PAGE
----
Unlike entertainment or functional products (porn), art requires us to look inward and to realize what makes a composition great is its ability to communicate a journey: art isn’t like an essay, which communicates by showing us a series of logical thoughts, but it communicates nonetheless by taking us on a tour of the experience that represents the idea it wishes to convey. For example, in The Great Gatsby, F. Scott Fitzgerald shows us the ambition of Americans and how it causes us to contort appearances to hide our souls, which we cannot confront without realizing too much about ourselves and losing our will to live.

Black metal brought us into a dark mood and showed us meaning within it, leading us from outsidership to being comfortable enough with that mood to understand it, and then showing us how it sustained our souls in ways that our society could not. There was a sense of magic, of letting the daylight existence fall away and having an invisible nocturanl world rise up among us, a world of meaning and not the external forms which show clearly in the sunlight so they may be judged as equal or given a dollar value… our daytime world is one of products and moral judgments based on headcounts, of bureaucracy and utilitarianism, of individual morality and ownership; the nighttime world has none of those rules and liberates us to act out the stuff of dreams, the visions of grandeur that come alongside anything important enough to touch our souls, our sense of why we are alive. — that is the art of black metal.

Those who make black metal now are (with a handful of exceptions) making an obsolete genre because while they have more than successfully imitated the appearance and sound of the original black metal bands, they cannot duplicate the inside — the composition, the actual songwriting that makes music sound just as good on an acoustic guitar as on a professionally-recorded CD — which was what made the original bands amazing and started off the whole genre. It’s worth noting that we remember the great bands, and are content to let also-rans like Forgotten Wolves and Ritual and Goatlord fall by the side; they were simply errata.

In the future, whatever metal inherits from black will need a more detailed exploration of the nocturnal world of inside emotions and lightless perceptions, because while the original obsession in black metal was portraying the difference between worlds of light (utilitarian, based on external forms) and dark (things invisible in daylight but unleashed at night, based on internal qualities like emotions and intellect) there now must be a greater depth in exploration. We know the other world exists; we need to see its details and its breadth, and to again find its inspiration in ways that we might bring back to the daylight world. Escapism is not enough, and merely dividing dark from light is not enough; the lushly descending forays of Emperor, or the dark cavernous wanderlust of Burzum, or the ancestral worship of Enslaved, can be brought again to full understanding, but our goal is not longer to show the world we want but to flesh it out.

It is a Romantic spirit, a Gothic spirit, a dark sense of what goes on when the eyes of control in the current world go to sleep; night is liberation from function, because most people are busily preparing for their next empty day of work, school or retirement. In the night one can discover the reasons one is alive, and inevitably, they are linked to the potential death and meaninglessness all around us; much as darkness shows us light in contrast, nothingness shows us what we value. If enemy tanks roll down your street, who or what will you try to save?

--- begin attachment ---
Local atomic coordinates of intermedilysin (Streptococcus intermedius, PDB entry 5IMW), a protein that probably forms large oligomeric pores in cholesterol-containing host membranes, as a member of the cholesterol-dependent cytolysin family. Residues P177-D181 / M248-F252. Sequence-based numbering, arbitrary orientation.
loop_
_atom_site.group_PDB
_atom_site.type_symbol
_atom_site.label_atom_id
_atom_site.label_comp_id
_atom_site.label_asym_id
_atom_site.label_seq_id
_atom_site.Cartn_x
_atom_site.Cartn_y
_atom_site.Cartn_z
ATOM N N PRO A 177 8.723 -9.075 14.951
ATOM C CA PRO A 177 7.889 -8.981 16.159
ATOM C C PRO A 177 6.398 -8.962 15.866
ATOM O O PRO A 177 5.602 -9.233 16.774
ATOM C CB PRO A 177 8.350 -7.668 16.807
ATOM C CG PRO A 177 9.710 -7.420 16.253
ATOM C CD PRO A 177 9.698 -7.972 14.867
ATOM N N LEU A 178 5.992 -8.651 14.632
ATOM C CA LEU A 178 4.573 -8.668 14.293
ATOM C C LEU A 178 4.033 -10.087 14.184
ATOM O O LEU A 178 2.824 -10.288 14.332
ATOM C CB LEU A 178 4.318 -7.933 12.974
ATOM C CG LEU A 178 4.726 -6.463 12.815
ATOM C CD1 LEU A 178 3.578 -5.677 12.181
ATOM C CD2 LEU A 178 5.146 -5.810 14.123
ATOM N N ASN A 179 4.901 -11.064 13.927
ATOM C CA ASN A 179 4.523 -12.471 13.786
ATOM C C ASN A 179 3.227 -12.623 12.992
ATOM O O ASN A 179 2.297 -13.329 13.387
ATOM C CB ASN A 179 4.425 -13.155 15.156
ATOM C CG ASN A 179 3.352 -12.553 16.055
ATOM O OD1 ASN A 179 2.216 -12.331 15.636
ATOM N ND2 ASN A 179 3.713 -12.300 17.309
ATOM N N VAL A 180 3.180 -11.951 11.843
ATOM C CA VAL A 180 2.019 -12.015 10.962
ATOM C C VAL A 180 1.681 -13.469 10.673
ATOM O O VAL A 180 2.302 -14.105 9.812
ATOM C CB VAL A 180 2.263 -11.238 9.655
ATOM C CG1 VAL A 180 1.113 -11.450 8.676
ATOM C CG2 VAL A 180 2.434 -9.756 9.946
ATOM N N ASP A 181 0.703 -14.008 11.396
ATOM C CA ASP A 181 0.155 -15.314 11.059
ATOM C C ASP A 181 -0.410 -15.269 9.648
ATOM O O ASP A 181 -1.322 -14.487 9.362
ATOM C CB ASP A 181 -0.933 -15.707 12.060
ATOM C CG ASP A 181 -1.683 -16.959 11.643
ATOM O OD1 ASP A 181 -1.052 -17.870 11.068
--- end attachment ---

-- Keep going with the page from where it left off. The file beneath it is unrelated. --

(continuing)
Black metal now is a slick product because those who could invent the world inside have mostly gone away, and no one has written new songs showing us the beauty and power of the mystical world black metal created; unlike propaganda, those songs existed first as sensual experience, an adventure, but for this journey to capture our imagination it must delve into the dark regions of our subscious which knows the natural world better than our daylight, socially-conditioned selves — but this mindset of black metal includes many things we hoped to deny, including the medievalism of black metal, its amoralism and nationalism and transcendental mysticism and violence.

For now, people still fear these dangerous grounds; they have, however, perfected the art of aping black metal. We can now make Britney Spears sound like Immortal from our computer desks! But it is an age of nothing for black metal, an inversion of its fundamental belief in the inner world and rejection of the outside world; today’s black metal is like a modern product or forms designed to be processed by machine, because it focuses on external form and permutations of known successful formulas of sounds invented over a decade ago. It is stagnant because it can only re-arrange the externals, and shies away from the spirit or meaning behind the music… the fans no longer need to buy Darkthrone, or Immortal, because these are no longer relevant. They understand the myth of black metal as it would appear on a movie scene, but do they understand how the ideas behind it would be lived, and could give meaning to life?

When this state of mind changes, quality metal will return, and whether it’s in a new form or old form is immaterial. It would not make sense to abandon the flexible lexicon developed through the death and black metal years, because it’s the best adaptation of artistic voice for metal music yet found, but what matters more is what it is used to say. Not just the melodies, but what they represent… the landscapes to which they take us, the nocturnal forays on which they impel us. Art is more than that which conveys it; art is the adventure on which it launches us, and when our spirits once again accept that sacred task of nurturing imagination, metal will once again have the strength it did 1990-1995.